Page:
The New York Police Department’s Stop and Frisk Policy: A Time Series Analysis

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At the core of the stop and frisk policy as utilized by the New York Police Department is racial profiling. Racial profiling has a significant and often controversial place in the history of policing in the United States. Racial profiling can be loosely defined as the use of race as a key determinant in law enforcement decisions to stop, interrogate, and/or detain citizens (Weitzer & Tuch, 2002). Laws in the United States have helped to procure and ensure race based decisions in law enforcement. Historically, the Supreme Court has handed down decisions which increase the scope of discretion of a law enforcement officer. For example, traffic stops can be used to look for evidence even though the officer has not observed any criminal violation (Harris, 2003). Proponent's for racial profiling reason that racial profiling is a crime fighting tool that does treat racial/ethnic groups as potential criminal suspects based on the assumption that by doing so increases the chances of catching criminals (Harris, 2003). Also, it is important to note, law enforcement officers only need reasonable suspicion to stop and frisk, probable cause is not required as in other circumstances (Harris, 2003). It is because of this assumption that the New York Police Department’s stop and frisk policy is still a relevant issue.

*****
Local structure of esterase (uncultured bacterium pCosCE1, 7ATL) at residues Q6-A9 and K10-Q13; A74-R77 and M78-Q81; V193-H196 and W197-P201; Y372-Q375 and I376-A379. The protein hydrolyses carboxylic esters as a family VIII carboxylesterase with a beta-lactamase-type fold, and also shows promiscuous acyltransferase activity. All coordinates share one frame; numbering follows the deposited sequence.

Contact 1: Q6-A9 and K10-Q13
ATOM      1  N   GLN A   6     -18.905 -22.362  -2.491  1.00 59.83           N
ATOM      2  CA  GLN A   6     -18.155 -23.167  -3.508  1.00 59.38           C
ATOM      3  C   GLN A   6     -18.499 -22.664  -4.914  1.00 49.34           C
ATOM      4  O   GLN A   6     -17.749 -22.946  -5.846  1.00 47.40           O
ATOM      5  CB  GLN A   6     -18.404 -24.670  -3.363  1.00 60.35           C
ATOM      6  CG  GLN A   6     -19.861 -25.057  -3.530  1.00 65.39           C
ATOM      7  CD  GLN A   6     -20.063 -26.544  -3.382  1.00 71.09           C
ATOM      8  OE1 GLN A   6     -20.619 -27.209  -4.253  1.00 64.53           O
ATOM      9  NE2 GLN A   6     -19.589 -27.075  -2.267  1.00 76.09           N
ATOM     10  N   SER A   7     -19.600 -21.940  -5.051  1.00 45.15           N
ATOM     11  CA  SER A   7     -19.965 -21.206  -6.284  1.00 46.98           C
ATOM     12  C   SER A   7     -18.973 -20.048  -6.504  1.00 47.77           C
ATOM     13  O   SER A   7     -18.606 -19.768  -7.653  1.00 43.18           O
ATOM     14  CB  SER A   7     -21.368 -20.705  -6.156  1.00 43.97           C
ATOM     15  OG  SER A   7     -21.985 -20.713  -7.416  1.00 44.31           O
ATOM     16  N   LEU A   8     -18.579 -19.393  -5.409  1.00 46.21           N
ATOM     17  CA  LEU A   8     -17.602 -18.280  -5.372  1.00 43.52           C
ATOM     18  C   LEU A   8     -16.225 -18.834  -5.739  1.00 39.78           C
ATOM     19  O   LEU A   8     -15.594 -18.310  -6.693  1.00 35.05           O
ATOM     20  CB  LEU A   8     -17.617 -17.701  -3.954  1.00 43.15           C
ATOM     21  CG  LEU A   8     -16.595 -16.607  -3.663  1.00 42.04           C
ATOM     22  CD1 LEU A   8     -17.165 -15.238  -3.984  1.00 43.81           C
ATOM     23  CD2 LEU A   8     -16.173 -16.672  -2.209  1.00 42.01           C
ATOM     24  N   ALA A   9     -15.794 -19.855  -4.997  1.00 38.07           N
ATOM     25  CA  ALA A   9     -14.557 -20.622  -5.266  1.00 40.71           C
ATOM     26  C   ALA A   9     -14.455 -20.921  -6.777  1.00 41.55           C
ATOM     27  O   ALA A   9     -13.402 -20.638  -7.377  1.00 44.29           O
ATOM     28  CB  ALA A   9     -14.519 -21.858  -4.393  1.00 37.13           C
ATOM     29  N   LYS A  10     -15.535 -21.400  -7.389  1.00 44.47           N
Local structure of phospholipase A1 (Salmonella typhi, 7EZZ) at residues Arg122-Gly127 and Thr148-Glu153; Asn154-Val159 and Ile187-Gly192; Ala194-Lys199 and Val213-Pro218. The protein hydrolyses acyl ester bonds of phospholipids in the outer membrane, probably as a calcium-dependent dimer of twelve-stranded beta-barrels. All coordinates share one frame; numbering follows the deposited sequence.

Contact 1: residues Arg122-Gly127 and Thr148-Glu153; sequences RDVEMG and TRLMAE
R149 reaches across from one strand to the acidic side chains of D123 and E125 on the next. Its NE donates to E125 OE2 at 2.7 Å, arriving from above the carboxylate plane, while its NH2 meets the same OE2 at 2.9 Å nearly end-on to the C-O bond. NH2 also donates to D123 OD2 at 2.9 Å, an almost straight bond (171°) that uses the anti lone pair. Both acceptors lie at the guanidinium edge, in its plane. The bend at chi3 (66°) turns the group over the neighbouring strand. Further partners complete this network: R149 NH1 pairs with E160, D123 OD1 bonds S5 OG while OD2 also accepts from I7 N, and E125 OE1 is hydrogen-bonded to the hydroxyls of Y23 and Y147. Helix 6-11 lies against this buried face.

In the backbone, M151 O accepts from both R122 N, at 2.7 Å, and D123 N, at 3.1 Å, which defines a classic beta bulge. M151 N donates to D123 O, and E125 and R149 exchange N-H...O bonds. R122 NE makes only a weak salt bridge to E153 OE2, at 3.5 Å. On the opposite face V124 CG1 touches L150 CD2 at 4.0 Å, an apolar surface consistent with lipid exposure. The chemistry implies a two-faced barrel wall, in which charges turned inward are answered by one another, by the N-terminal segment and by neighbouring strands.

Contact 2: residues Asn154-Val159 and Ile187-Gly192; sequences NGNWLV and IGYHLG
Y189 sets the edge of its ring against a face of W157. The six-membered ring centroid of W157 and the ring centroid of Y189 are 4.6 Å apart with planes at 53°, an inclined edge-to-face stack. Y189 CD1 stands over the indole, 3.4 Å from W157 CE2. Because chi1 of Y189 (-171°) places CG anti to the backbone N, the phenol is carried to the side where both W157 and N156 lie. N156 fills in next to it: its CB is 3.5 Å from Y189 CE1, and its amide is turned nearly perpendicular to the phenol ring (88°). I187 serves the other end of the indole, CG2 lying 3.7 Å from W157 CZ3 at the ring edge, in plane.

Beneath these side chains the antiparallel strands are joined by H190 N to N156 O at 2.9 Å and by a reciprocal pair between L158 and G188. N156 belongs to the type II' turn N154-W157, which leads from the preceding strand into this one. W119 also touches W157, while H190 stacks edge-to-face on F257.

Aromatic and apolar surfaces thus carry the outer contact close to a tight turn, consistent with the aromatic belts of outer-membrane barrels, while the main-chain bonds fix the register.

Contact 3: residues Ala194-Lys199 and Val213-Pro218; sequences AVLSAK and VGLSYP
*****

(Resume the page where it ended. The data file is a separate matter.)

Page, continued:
When police officers are perceived as being racially motivated, where certain groups of people are being targeted, it undermines the social goals of policing, weakens residents’ cooperation with police and raises questions about the legitimacy of law (Fagan & Davies, 2000). Supporters also back up this claim with statistics that show an association between racial/ethnic groups and crime (Harris, 2003). The arg...

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